If you aren't old enough to remember Aug. 9, 1974, it's kind of hard to explain the mood the day that Gerald Ford took the oath and became the first man to serve as both vice president and president without ever being elected to either office.
But it always seemed to me that cartoonist Garry Trudeau summed it up beautifully in his "Doonesbury" comic strip the next week, using one of the notorious passages from the taped Watergate conversations (Nixon telling his staff to "stonewall it" when being questioned by investigators). Trudeau's four–panel cartoon showed a stone wall, slowly being torn down to reveal the White House, bathed in sunlight — and the infamous quotations from the conversation hovering overhead.
That was the sensation. Whether you were a Republican or a Democrat, Gerald Ford was like a breath of fresh air. When he became president, it was like someone had pulled back the curtains and streams of sunlight illuminated everything.
When Nixon left the White House, the man who had been re–elected by a massive landslide less than two years earlier departed for his exile in California with a 24% approval rating. In contrast, only a week after becoming president, Ford enjoyed a 71% approval rating as Americans eagerly embraced him. And he remained popular with most Americans for about a month — until he issued a pardon to Nixon and reopened wounds that had only begun to heal.
By midday on Aug. 9, 1974, Richard Nixon had delivered his farewell address to the White House staff, he had left the White House grounds, and Ford had been sworn in. And the nation listened to what its new president had to say.
Americans quickly saw that Ford was Everyman — "a Ford, not a Lincoln," a little bit nervous, humble. When you saw Gerald Ford on your TV, you didn't have to struggle very much to imagine yourself in his place. The press had already told people that Ford was still the kind of guy who went outside in his bedroom slippers to get the morning paper, and he often made his own breakfast or lunch. His favorite food, we were told, was cottage cheese with ketchup on it.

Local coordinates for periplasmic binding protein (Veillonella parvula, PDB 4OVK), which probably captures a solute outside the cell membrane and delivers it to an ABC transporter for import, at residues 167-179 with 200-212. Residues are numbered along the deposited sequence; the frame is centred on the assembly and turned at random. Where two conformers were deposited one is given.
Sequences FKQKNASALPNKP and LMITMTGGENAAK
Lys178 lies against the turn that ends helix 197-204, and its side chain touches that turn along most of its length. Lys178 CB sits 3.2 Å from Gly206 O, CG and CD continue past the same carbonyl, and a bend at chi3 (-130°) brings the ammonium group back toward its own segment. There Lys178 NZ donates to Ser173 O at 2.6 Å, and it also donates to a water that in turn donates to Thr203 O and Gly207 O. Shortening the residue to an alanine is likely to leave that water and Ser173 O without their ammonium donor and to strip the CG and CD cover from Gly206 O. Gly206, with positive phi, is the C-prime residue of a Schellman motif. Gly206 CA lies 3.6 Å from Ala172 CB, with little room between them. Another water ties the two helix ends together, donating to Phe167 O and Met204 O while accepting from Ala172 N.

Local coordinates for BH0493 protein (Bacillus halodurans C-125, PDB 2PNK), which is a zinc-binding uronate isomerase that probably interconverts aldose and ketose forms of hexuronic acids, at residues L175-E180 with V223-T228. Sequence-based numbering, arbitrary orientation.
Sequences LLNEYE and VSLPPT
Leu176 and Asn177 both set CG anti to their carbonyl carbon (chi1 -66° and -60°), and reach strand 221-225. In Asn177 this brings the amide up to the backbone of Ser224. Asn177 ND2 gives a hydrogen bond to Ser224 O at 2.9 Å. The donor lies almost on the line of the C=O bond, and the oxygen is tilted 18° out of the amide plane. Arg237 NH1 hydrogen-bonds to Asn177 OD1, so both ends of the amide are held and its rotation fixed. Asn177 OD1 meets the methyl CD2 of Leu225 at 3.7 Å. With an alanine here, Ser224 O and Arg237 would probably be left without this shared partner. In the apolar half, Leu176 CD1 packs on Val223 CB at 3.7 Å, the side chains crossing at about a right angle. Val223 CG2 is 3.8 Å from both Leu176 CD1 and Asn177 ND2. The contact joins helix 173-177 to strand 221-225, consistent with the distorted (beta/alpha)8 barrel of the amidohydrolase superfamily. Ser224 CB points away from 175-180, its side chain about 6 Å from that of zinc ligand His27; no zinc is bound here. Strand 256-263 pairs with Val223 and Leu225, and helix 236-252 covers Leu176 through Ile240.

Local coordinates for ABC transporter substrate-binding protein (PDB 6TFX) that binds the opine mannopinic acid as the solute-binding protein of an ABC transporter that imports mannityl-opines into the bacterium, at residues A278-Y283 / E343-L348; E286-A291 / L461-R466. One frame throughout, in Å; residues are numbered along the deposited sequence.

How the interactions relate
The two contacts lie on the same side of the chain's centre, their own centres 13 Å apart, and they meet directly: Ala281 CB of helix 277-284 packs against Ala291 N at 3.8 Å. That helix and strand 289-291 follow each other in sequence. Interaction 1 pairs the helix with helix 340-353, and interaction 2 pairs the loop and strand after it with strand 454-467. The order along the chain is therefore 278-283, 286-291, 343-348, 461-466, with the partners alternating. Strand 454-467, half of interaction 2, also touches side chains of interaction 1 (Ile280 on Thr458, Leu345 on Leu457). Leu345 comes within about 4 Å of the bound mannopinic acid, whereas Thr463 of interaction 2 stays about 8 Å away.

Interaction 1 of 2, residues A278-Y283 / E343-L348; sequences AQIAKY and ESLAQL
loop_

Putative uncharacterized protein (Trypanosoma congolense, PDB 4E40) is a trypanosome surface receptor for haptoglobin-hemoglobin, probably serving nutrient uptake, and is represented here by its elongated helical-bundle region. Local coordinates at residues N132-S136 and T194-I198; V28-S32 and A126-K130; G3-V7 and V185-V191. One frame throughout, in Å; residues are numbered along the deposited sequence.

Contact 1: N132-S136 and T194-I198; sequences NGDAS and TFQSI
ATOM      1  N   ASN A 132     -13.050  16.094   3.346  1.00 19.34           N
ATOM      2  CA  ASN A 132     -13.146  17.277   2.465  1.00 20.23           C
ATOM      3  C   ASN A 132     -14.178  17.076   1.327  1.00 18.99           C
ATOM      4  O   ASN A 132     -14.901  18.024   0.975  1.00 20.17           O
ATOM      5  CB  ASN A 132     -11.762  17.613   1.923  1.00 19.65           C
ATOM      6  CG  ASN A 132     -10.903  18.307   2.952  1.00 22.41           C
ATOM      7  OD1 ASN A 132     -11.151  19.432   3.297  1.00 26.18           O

You could imagine the pressure he must be feeling, and you found yourself rooting for him. You saw him and his advisers and his earnest press secretary, and you didn't think about whether you agreed with him on this issue or that one. You felt that you wanted him to do well because, by God, he was one of us.
To put it in terms to which modern observers can relate, think of George W. Bush's admonition after the Sept. 11 attacks that other nations were "either with us or against us." It was the same mentality in the Nixon White House. But, at least, when Bush talked about "us," he was including all Americans by default. He had his shortcomings, but Bush tended to see enemies only outside America's borders.
Nixon, on the other hand, saw numerous enemies lurking among his own countrymen.
After the sinister years of the Nixon presidency, Gerald Ford was truly a breath of fresh air.
Then, when he pardoned Nixon, whether it was the right thing to do or not, the sensation was like when you have the wind knocked out of you. I remember the Sunday afternoon in September when he announced the pardon. You could almost hear a sharp intake of breath across the nation and the sound of millions gasping for air.
Ford never really recovered from that backlash. He lost the good will of many Democrats and independents who would have gladly voted for him in 1976 if he had allowed Nixon's case to continue, uninterrupted, through the legal system. Instead of making jokes about him and ridiculing him on "Saturday Night Live," they would have stayed on his side.
In spite of the pardon, many people claimed that, at the rate that he had been gaining ground on Jimmy Carter in 1976, Ford would have won the election if it had been held a week later. I'm not so sure about that. It was a little uncertain at the time, but, in hindsight, I get the sense that Ford had peaked. It's true that he made great gains against an opponent who held a huge lead right after the party conventions, but I think the pardon issue was too great to overcome.
The most devastating political cartoon of the 1976 presidential campaign never mentioned Ford by name. It showed Carter answering questions from reporters. One reporter asked him what was the biggest obstacle Ford faced. Carter's one–word reply was "Pardon?" The message was heard, loud and clear.
Perhaps Ford was correct when he insisted that pardoning Nixon was the only way to put Watergate behind us. Perhaps he sacrificed his hopes of winning a full term of his own when he did that.
But in August 1974, everyone was on his side.